“I want something else.”
“I don’t really like that.”
“Would you like to eat something else?”
“Then you aren’t full.”
“We’re not going out to eat AT ALL???”
This is probably something everyone with children has heard (and more!) many times. Our girl is not particularly picky about food. She won’t eat anything hot or even remotely warm. And we’re working on taste testing foods that she isn’t comfortable with yet (peppers, lettuce, tomatoes). We’ve seen success. But we hear an awful lot of the above.
Our solutions up to this point has been to enforce our rules (we eat at meals, adults approve requests, taste test everything). Yeah, that’s about it. That’s not bad but it’s been feeling like a defensive approach. She still protests but knows we aren’t budging. We were reacting and nothing has been changing for a while. I want to take action.
Eating out is nice. Eating sweets is nice. Having variety is a blessing. We’ve lost that view and I’m not sure we’ve ever cultivated that in Kaelyn. What a shock we are all in for.
Because I had an idea.
I’m used to hearing simple food in terms like “3 ingredient recipes” or “made in 10 minutes or less”. Have you heard of the capsule kitchen? It’s like a capsule wardrobe but with food ingredients. You make a list of 33 foods (the accessory foods like spices can be in addition to that list) and live with it for 3 months.
That wasn’t exactly my idea.
It all started with Little Britches by Ralph Moody. The times he wrote about food was for special occasions like Thanksgiving or for large gatherings like when he was working on a cattle ranch with cowboys. He talked about how he loved fudge but that was for special times. Or getting custard pie with his father (this only happened twice in the book).
Then it continued with Anne of Green Gables by L.L. Montgomery. She looks forward to ice cream because that’s not a normal food. Or tea time with Diana when Marilla allows Anne to use special items.
I guess now that I think about it, I read Matched by Ally Condie even before then where the food is delivered to you and you have to eat your own food and not anybody else’s. Cakes, pies, and ice creams are reserved for your last meal, your matching banquet, or another rare occasion.
There are many other examples, to be sure, but this is mine right now. The way we eat now is a fairly recent thing. The way we store and prepare food is new. We use it as entertainment. We eat when bored. We can buy any vegetable or fruit at any time of the year. We have so much abundance and variety and don’t even think about it. (Not to say that this is true for everyone. I know there are many people who have really tight budgets or specialized diets. But let’s let this stand as a grossly generalized statement.) After one too many times of dealing with “ridiculous” meal time antics (my child is mild and I’m so thankful for that!), I’m ready to take action.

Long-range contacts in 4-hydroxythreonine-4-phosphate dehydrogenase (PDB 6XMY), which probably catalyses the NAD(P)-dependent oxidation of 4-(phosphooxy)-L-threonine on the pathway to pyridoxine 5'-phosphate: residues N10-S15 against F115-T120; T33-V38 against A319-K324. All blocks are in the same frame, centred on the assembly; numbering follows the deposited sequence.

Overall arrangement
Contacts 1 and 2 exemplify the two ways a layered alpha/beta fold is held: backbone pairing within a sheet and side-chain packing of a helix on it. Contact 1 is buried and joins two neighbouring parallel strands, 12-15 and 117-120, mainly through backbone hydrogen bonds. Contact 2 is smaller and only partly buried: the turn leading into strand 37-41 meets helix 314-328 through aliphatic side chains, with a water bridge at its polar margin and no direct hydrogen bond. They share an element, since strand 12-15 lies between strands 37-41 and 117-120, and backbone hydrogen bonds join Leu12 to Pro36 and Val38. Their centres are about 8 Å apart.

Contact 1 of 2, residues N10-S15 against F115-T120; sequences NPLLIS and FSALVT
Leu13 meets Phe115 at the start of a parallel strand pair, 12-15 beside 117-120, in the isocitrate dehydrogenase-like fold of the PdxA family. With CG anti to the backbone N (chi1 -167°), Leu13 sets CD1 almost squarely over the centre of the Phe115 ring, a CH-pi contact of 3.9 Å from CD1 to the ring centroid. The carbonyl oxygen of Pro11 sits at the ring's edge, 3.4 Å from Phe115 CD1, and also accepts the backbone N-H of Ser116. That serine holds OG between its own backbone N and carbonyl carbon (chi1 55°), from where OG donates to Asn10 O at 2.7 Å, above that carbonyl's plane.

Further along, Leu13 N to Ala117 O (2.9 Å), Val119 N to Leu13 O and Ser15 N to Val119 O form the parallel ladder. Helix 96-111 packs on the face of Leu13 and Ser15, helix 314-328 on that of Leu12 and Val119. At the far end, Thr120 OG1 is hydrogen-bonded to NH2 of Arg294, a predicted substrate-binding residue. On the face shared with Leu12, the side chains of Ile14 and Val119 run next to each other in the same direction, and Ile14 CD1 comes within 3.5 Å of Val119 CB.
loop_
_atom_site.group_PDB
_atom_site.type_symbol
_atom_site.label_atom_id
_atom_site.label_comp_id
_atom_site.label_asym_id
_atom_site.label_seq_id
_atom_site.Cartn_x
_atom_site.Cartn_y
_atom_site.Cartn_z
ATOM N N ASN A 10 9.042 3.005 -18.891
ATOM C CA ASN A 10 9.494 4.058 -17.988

Simple food. What does that even mean? This is what it’s going to mean for us. The same foods day in and day out. Ralph and Anne didn’t have much variety. It was commonplace and nothing thrilling. And rarely, treats and eating out. We haven’t picked out what our daily menu will be yet. If you have suggestions, I’m open to them! Our practice won’t look anything like the past. Let’s face it, we live in an apartment, don’t have a lot of storage space, and will be using the fridge and freezer. I want to do some research on what people actually ate daily before we went all “more is more!” in life.
Here are some benefits that I can see out of this:
- Exciting foods can actually be exciting.
- We aren’t stimulating our taste buds constantly so we probably won’t eat “just a little more” because, well, we had it yesterday and will have it again tomorrow.
- Which leads to the health benefits of eating less, losing weight, getting fit, or fueling our bodies.
- I’ll have less decision fatigue.
- Shop in bulk. Shop less.
Actually, I’m really interested in seeing if those benefits will actually be seen. It seems a little hypothetical now as we haven’t actually started yet.
My dear husband pointed out that everything was still made fresh daily. This is, I think, a rather important point and one I am grateful he made. Leftovers can be the pits. Who wants to eat the same thing heated up over and over again for five days? But made fresh daily? Ah, there we can see perhaps a bit of variety (Mexican beef or Asian beef, for example) can be introduced. This also leads to knowing how to make something very very very well.
The largest struggle I can see us having is changing our minds. We’re so used to variety. We’re so used to last minute changes if it suits our mood. We’re so used to eating out or having desserts (not that we do either daily but it’s still a part of our lives). And this is going to challenge that mindset. We have to change what our brain wants. It is as we make those changes that we’ll be delighted over gelato and cinnamon rolls (hmmm, I’ve never had them together but now I want to). We’ll feel the anticipation of Chick Fil A or Café Rio (or a more expensive place). We’ll have more fun exploring new foods.
And hopefully it won’t take too long before Kaelyn stops saying “not this again…”